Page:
The Baltimore Orioles enter the offseason with several major question marks. The injury status of Matt Wieters and Manny Machado will likely be the focus in Spring Training but for now all sights are on the free agent status of Nelson Cruz and Nick Markakis. The popular sentiment will be to keep the homegrown Markakis in the fold and to write a huge check to keep baseball's reigning home run champ in orange and black. Sentiment is okay for fans but it sunk the Philadelphia Phillies. The Orioles, headed by AL Executive of the Year Dan Duquette, are unlikely to make any knee-jerk, sentiment-driven investments.
The return of Markakis has generally been regarded as a done deal. The team predictably declined their $17 million option on the right fielder for next season in hopes of striking a long-term deal at a more reasonable rate. Markakis bounced back from a dismal 2013 season to post above average numbers (107 OPS+, .729 OPS) last season. He moved from a run production role to the leadoff spot in the lineup and collected the second Gold Glove of his career. Markakis is a beloved figure in Baltimore for his dedicated service through the team's lean years, stoic demeanor, and monosyllabic interview skills. The average fan probably thinks the O's should keep Markakis regardless of the price, a concept the right fielder and his agent would no doubt endorse. Markakis was paid $15 million in 2014. Given his age (30), bounce-back season, and clubhouse presence the Orioles are hoping to strike a deal in the range of $48 million over four years. The Mets, who were once considered a strong contender to sign Markakis, are probably out after Monday's signing of Michael Cuddyer.
While Markakis seems likely to return to Baltimore, the case of Nelson Cruz is unclear. Cruz ended up in Baltimore last winter on a one-year contract after entering free agency with hopes of landing a five-year/$75 million deal. The Orioles rode baseball's best bargain all the way to the ALCS. The 34-year-old Cruz is once again a free agent and according to reports he's once again looking for a long-term deal worth more than $70 million. He won't get that deal from Baltimore and could be in for another long winter.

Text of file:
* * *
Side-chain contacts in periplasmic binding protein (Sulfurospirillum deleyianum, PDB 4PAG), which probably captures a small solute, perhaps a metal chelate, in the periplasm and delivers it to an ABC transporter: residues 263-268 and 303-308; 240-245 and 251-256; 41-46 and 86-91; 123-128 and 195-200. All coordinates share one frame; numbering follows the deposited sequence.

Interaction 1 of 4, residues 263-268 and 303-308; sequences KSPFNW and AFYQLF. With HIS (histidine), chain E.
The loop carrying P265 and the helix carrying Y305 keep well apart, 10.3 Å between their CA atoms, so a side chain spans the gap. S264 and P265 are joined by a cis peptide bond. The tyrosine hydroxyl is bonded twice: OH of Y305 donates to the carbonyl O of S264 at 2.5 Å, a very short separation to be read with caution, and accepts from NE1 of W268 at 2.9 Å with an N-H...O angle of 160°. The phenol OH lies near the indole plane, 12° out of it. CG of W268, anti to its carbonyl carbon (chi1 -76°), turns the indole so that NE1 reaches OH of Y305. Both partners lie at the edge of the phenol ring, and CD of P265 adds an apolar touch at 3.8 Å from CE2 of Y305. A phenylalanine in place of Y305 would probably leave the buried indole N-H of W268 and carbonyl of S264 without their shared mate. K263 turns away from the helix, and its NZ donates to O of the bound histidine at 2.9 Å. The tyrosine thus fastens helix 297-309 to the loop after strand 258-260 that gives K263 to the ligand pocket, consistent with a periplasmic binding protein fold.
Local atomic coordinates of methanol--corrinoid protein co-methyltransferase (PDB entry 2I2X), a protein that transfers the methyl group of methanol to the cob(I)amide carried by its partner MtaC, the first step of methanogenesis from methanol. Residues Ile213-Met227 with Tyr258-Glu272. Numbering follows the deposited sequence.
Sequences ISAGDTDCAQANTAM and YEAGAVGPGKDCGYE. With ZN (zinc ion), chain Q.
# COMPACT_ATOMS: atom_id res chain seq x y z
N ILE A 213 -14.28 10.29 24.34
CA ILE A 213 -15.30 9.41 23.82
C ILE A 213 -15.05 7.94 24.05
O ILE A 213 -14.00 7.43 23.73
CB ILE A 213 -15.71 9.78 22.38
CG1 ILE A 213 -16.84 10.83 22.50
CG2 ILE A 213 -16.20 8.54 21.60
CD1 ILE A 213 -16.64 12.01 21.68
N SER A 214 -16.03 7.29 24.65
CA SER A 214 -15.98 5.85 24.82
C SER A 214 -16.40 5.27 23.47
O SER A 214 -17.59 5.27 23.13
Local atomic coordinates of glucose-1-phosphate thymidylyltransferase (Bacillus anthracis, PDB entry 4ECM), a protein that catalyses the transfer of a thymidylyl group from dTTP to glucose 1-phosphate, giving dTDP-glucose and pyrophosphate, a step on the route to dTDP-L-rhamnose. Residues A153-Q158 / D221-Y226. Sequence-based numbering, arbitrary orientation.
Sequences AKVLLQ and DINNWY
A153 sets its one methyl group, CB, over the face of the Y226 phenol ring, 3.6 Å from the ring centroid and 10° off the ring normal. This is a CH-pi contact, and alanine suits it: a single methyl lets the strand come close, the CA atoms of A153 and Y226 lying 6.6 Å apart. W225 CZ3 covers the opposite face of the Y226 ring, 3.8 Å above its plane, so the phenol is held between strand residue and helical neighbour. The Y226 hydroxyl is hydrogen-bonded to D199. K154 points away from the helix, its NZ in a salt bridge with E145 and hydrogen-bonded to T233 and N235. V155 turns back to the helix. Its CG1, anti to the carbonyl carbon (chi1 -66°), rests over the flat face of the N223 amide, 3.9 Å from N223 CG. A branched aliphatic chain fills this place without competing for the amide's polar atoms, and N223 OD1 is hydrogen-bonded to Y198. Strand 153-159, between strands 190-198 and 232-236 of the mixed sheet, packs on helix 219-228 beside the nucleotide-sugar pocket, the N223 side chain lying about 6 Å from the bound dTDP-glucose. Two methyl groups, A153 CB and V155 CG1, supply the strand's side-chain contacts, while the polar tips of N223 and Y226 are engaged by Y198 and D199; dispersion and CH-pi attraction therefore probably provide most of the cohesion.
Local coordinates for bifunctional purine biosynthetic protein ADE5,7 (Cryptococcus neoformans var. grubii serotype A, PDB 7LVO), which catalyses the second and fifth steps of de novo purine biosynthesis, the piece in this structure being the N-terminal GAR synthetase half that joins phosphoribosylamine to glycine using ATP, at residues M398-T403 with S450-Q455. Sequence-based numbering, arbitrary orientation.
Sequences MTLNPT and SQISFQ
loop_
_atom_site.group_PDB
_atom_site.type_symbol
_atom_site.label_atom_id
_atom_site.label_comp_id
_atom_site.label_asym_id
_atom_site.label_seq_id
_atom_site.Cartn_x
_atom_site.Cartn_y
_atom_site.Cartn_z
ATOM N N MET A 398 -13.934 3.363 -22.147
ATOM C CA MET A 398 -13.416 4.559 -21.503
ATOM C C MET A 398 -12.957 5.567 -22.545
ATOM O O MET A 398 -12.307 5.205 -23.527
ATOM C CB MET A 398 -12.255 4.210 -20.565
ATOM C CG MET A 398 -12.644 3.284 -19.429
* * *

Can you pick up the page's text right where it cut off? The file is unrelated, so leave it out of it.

Cruz is limited defensively and is best suited for full-time designated hitter duties, confining his appeal to American League clubs. Cruz is also coming off his best offensive performance since the 2010 season, and given his 2013 Biogenesis related suspension, could be viewed with suspicious eyes. With Victor Martinez and Billy Butler, a pair of similarly lead-footed sluggers, crowding the free agent market Cruz is unlikely to secure the type of contract he seeks.
Cruz has reportedly already rejected a three-year deal from Baltimore. I doubt the Orioles will offer more than three years so the best chance for a return to the cozy confines of Camden Yards may have already passed. A report surfaced on Tuesday that Baltimore had made a similar three-year offer to Billy Butler. A move for Butler, who is even more defensively challenged and less offensively productive than Cruz, would make little sense for the O's. If the Orioles do break the bank for a hitter this summer they'd be wise to pool the money they've offered Markakis and Cruz and go all in for Cuban slugger Yasmany Tomas (who’ll soon be 24).
The price tag for Tomas is expected to exceed the $72 million the Red Sox gave to fellow Cuban defector Rusney Castillo a few months ago. The hype on Tomas is that he has prodigious power, a strong arm, and the ability to play right field or third base. While Tomas is probably a longshot to sign with the Orioles I'd much rather see the team invest $80 million in a dynamic, young, potential star than in a pair of aging players whose best days have passed.
—Follow Dan Soderberg on Twitter: @dadstimeout